Uncle Tom’s Cabin clearly illustrated slavery’s effect on families, and helped readers empathize with the enslaved characters. Stowe’s characters freely debated the causes of slavery, the Fugitive Slave Law, the future of freed people, what an individual could do, and racism. Poet Langston Hughes called the book a ‘moral battle cry for freedom.”
The civil war arose from a mixture of causes including regional conflicts between North and South, Economic forces, and humanitarian concerns for the welfare of enslaved people. Uncle Tom’s Cabin contributed to the outbreak of war by personalizing the political and economic arguments about slavery.
After is publication Uncle Tom’s Cabin was both praised and attacked. Receiving mixed reactions; liberal abolitionists felt the book was not strong enough in its call to end slavery. Moderate anti-slavery advocates and reformers praised the book for putting a human face on those held in slavery and emphasizing the impact slavery had on families.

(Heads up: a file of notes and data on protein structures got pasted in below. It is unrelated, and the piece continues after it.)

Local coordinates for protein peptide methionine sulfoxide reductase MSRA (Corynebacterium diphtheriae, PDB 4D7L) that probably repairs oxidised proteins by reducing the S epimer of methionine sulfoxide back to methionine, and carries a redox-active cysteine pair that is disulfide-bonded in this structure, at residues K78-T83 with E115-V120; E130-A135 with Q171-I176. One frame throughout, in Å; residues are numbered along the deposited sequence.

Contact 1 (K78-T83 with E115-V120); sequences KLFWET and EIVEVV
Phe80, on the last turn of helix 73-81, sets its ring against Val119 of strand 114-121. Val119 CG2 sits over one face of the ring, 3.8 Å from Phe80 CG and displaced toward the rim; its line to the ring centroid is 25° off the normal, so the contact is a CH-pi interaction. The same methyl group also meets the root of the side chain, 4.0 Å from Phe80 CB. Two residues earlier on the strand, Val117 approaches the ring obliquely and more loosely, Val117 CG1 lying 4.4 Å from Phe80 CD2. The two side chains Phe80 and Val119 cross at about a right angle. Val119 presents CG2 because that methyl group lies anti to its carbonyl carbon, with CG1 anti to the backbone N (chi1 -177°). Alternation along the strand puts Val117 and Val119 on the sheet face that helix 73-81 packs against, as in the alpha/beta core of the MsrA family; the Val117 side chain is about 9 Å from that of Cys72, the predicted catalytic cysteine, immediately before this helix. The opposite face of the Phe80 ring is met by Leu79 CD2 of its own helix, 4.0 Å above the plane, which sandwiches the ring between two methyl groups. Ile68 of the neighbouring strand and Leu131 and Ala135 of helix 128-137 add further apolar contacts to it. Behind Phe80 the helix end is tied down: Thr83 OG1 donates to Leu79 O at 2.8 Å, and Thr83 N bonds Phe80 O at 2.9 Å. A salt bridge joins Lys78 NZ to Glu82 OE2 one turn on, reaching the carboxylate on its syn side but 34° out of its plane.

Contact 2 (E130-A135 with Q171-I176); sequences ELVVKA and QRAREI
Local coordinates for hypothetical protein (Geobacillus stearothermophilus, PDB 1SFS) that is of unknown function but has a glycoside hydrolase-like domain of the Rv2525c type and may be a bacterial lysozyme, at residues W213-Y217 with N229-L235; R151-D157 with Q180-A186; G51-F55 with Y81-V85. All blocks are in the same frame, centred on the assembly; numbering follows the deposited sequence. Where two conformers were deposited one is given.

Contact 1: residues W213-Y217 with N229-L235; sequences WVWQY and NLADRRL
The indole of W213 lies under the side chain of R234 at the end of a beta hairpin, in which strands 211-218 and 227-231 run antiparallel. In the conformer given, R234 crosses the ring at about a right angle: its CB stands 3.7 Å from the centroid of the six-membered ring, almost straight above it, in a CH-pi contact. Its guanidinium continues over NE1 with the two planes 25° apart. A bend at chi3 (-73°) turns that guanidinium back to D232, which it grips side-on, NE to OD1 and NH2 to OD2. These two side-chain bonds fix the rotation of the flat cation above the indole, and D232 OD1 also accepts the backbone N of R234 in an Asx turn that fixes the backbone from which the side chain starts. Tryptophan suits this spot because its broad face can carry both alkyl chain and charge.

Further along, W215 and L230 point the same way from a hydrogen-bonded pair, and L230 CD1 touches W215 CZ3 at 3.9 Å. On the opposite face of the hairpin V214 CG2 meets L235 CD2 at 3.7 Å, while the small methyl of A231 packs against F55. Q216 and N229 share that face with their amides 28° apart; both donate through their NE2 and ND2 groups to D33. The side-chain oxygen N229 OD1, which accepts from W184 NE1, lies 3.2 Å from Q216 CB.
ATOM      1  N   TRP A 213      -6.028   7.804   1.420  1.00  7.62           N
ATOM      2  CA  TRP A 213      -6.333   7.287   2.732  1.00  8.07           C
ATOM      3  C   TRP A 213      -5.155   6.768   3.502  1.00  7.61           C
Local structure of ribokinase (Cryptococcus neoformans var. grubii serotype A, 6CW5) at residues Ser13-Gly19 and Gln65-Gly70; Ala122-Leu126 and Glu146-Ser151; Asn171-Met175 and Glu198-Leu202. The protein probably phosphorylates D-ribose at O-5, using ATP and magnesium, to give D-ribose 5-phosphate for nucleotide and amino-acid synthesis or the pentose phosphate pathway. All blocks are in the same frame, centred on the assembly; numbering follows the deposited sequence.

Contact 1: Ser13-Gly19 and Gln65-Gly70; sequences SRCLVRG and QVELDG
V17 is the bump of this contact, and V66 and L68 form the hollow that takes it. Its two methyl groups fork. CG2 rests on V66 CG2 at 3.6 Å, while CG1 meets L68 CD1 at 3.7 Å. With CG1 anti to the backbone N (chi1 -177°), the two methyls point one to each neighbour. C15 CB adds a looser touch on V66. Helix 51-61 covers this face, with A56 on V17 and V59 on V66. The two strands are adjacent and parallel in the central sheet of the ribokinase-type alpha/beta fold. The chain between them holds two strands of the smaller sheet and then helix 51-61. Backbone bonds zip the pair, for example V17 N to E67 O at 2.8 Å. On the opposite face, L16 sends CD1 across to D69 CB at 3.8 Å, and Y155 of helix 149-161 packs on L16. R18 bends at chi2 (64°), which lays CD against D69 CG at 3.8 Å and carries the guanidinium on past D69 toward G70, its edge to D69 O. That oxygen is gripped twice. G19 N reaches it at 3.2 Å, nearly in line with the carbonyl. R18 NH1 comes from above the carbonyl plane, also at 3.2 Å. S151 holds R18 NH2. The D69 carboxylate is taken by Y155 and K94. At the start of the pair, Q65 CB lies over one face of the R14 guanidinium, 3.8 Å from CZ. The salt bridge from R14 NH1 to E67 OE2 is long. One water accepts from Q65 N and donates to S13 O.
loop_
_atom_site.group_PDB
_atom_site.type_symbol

Stowe responded to her critics by writing The Key to Uncle Tom's Cabin. Researching and writing The Key reinforced Stowe's anti-slavery sentiments and turned her into an abolitionist.
Source: Impact of Uncle Tom’s Cabin, Slavery, and the Civil War
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